02 Mar 2007 15:48
Dir. Janos Szasz. Hung-Ger. 2007. 108mins.
A decade after the adaptation of The Wittman Boys (1997) which delved with a vengeance into the evil lurking behind childhood innocence, Janos Szasz goes back to the diaries of same writer, Geza Csath, and comes up with the cinematic equivalent of an Edgar Allan Poe horror poem.
Taking place in 1913, inside a psychiatric hospital, Opium: Diary Of A Madwoman follows Dr Jozsef Brenner (Csath's real-life name), played by Danish star Ulrich Thomsen, and his encounter with 28-year-old manic patient Gizella (Norwegian actress Kirsti Stubo). It then develops into one of those rare film experiences where horror is not just a means for producing relief after catharsis, but an end in itself.
It would be difficult to single out another picture that starts and ends with an on-screen lobotomy, performed in close-up as it used to be done in the old days (by hammering a chisel into the narrow space between the eye and the nose of the patient to deprive him once and for all of the use of his brain). And these are mere bookends, holding up much more unsettling spectacles in-between.
Festivals will queue for this one – it won best director and cinematography at this year's Hungarian Film Week - but cinemas will find it is much more of a hot potato than it might appear, because Szasz's film isn't just scandalous for the sake of being scandalous but actually upsetting, which most other films of this type are not.
Csath (1887-1919), one of Hungary's most frighteningly brilliant literary figures, was a psychoanalyst, musicologist, writer, composer, journalist, self-avowed philanderer, a drug addict and a certified madman who murdered his wife and committed suicide after an aborted escape.
Szasz, obviously fascinated by this author, went straight for the jugular and tackled the man's memoirs, which have the distinction of being unusually tormented, unpleasant, perverse and shockingly candid.
In them, Csath observes and documents not only the old-fashioned treatment of mental disturbances and their clash with the modern Freudian approach or the strict disciplines of the nuns nursing the patients and the promiscuity hiding behind their robes, but also his own addiction to morphine and his own extensive sexual exploits, all of which he notes down in detail with a mixture of pleasure and disgust. His affinity to music plays a significant role, but nothing can compare with his obsession for writing.
This obsession eventually leads his relationship with a patient that has been turned over to him, Gizella, to an inevitable explosion. Brenner suffers from writer's block (not quite substantiated by the film, in which he keeps writing entries in his diary), Gizella, on the contrary, is possessed by an uncontrollable urge to write, everywhere and anywhere - if paper is not available walls will do just as well.
It's a sort of erotic fascination that drives her incessantly (she even masturbates with a pencil), and Brenner can't help envying her ease in putting thoughts into writing. Nor can he, once he starts reading, deny there is more to them than just the raving rants of a madwoman.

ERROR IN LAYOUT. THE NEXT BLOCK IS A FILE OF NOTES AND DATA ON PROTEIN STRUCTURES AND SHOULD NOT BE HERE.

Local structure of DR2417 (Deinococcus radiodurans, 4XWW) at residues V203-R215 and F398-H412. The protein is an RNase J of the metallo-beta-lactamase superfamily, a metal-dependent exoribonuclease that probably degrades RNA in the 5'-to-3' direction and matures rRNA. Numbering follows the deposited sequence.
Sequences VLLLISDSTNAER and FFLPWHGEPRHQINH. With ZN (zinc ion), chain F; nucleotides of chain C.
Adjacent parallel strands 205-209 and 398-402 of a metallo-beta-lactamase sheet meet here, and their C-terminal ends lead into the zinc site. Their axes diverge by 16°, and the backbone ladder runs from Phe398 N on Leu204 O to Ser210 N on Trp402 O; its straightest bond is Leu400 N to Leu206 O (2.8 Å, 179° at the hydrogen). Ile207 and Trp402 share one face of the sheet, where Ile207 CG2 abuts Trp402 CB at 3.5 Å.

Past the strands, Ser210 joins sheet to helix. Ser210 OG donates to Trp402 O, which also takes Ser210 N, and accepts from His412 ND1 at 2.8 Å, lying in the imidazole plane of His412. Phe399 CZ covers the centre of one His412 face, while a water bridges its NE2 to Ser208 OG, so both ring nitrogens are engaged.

Convinced the devil has taken possession of her soul, Gizella wants it back, but none of the traditional methods work in her case – not being immersed in water nor electric shocks nor icy cold showers.
Brenner doesn't do much better with her either, for a while, until they become inter-dependent. He steals from her writings, she calms down to a certain degree and their closeness explodes in a night of hysterical lovemaking after which she believes herself to be his bride. His subsequent denial brings on her final demise.
Religious, political, philosophical and even scientific interpretations beg to be explored in Opium: this could easily be the portrait of a decadent, dried-up artist vampirising a fresh source of inspiration, and thereby destroying it. It could also be taken as the failure of science to master the human mind, the portrait of a totalitarian regime or of religious hypocrisy, and so on.
But the only effective way to look at it is as a journey into the world of the damned, who torture themselves and each other, be they doctors or patients, driven by demons they can't understand or control. Logic and reason can't help much; it is a purely emotional experience that one is sensible to, or not. For the former, the descent will be like a bad dream you can't rid yourself of, for the others, a bad dream you want to forget.
Szasz, undoubtedly one of the most gifted Hungarian film-makers of his generation, returns to fiction after a long stint on stage, some documentary work and plenty of teaching. In the meantime he has strengthened his hold on the refinements of filmic language, particularly in his work with the actors.
Ulrich Thomsen faultlessly handles the diseased aspects of Brenner's character and Kirsti Stubo's tour de force as Gizella is the kind of unbridled performance rarely seen on screen.
Tibor Mathe's virtuoso camera works wonders, whether in powerful close-ups (in one of them Stubo looks like Falconetti in Dreyer's Jeanne d'Arc) or in large, composite images of the madhouse.
The soundtrack, combining Beethoven and Scarlatti sonatas with modern experimental music, creates just the right kind of troubled atmosphere Szasz needs.
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